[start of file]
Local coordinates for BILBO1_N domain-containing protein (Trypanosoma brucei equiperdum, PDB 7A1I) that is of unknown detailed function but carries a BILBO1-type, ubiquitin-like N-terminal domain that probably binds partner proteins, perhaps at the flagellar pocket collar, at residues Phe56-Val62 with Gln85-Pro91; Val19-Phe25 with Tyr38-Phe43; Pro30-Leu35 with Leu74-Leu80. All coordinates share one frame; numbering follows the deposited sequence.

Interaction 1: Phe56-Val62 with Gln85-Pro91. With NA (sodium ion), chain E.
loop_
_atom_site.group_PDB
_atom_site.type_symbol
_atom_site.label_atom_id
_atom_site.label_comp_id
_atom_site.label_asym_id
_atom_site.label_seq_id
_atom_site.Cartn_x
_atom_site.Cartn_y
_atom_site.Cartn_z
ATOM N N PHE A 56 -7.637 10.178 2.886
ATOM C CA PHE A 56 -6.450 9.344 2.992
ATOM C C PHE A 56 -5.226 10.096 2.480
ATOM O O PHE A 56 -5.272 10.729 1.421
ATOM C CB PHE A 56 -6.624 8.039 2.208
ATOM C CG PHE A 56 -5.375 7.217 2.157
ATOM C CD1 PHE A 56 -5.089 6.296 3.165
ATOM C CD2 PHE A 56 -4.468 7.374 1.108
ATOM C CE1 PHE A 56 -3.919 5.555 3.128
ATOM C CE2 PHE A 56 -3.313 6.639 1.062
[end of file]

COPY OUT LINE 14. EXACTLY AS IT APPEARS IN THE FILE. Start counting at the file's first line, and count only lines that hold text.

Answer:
ATOM C CA PHE A 56 -6.450 9.344 2.992